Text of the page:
Trust me – it’s funnier than it sounds. Hot Fuzz combines a satire of American action thriller films (such as Lethal Weapon, Point Break, and Die Hard), an English Village horror story (The Wicker Man, which starred a very young Edward Woodward, who also appears in this film), and a surprisingly sensitive story of a man’s coming into his own. Simon Pegg is the main character, Nicholas Angel, but he plays the role as the Straight Man. It isn’t Angel who’s the comedian – what makes the film funny is how Angel reacts to the outrageousness around him. And Nicholas also grows, not simply learning “to switch off” but to embrace his inner nature, but to take the time to form friendships as well. The arc of the relationship between Nicholas and Danny is well told, and parallels many classic American buddy cop films.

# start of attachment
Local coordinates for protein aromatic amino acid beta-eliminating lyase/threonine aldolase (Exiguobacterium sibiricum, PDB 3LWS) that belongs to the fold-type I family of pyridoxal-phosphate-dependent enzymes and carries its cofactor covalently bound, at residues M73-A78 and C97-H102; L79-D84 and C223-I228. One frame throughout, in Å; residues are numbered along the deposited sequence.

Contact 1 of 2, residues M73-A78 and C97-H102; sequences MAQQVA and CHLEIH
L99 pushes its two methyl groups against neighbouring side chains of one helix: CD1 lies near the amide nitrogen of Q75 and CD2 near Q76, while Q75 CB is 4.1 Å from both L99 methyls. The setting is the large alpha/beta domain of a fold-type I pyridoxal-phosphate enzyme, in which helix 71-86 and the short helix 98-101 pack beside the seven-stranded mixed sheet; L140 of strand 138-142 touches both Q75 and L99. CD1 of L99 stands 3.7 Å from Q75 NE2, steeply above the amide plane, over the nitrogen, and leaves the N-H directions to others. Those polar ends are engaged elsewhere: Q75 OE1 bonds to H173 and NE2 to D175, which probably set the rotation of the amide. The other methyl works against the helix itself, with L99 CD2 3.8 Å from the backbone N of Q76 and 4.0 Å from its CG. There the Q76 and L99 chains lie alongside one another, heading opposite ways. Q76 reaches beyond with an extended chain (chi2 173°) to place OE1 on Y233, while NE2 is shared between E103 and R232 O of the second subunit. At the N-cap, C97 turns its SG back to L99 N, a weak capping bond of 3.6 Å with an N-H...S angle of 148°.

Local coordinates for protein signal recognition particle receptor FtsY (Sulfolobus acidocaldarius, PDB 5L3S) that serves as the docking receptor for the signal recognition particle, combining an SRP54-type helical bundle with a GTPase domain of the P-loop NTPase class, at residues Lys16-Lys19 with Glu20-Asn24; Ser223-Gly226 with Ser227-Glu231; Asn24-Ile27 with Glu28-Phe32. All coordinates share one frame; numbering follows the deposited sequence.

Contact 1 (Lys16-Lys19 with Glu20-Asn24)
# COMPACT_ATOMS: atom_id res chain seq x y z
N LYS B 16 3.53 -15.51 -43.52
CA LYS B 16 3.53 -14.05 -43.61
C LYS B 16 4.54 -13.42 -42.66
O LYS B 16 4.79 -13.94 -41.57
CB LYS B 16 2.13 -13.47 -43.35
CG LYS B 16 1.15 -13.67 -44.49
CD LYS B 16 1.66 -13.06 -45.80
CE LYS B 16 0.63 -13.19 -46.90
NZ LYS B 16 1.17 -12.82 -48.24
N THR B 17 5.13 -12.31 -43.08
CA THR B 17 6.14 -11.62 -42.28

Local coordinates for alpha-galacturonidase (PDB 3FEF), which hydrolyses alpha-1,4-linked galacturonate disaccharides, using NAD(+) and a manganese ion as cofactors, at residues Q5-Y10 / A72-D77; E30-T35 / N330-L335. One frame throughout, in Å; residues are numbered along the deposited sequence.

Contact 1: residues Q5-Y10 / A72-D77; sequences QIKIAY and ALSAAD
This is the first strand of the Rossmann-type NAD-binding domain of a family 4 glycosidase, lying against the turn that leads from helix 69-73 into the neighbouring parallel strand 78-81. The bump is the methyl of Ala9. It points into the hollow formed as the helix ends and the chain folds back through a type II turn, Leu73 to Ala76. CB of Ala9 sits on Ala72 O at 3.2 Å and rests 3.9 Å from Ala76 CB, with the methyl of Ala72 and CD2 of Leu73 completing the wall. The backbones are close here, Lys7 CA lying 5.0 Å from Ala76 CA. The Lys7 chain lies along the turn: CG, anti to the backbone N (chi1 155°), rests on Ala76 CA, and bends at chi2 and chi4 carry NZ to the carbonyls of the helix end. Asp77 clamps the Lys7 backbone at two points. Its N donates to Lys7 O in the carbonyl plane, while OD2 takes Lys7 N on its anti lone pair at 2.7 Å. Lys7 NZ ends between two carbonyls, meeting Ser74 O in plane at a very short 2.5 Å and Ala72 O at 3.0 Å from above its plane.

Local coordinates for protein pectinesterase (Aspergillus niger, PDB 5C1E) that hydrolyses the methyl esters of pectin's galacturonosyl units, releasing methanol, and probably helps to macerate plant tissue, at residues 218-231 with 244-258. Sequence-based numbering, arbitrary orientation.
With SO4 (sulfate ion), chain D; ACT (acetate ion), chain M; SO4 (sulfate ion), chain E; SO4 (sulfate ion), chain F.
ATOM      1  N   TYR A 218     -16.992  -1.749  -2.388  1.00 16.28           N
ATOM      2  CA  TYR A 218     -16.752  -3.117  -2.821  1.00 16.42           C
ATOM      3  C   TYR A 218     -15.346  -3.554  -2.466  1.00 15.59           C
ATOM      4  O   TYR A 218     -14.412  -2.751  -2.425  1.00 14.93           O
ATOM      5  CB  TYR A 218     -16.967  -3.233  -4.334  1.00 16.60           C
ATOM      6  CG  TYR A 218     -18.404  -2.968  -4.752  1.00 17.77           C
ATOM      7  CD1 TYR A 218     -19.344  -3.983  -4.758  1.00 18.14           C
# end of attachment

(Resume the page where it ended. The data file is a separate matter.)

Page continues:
Yet it isn’t simply Nicholas’ story that Hot Fuzz tells and tells extremely well. Danny’s favorite passtime outside of work is watching the American action films that Hot Fuzz will ultimately parody, especially in the action-packed final sequences. A central scene in the film has Danny talking Nicholas into a real night out at the pub, with the two both drinking lagar, rather than Nicholas having his one cranberry juice then leaving. After several beers, the two head to Danny’s for an action movie binge night. Danny however grows as well, learning self-confidence and ultimately stepping out of his police inspector father’s shadow.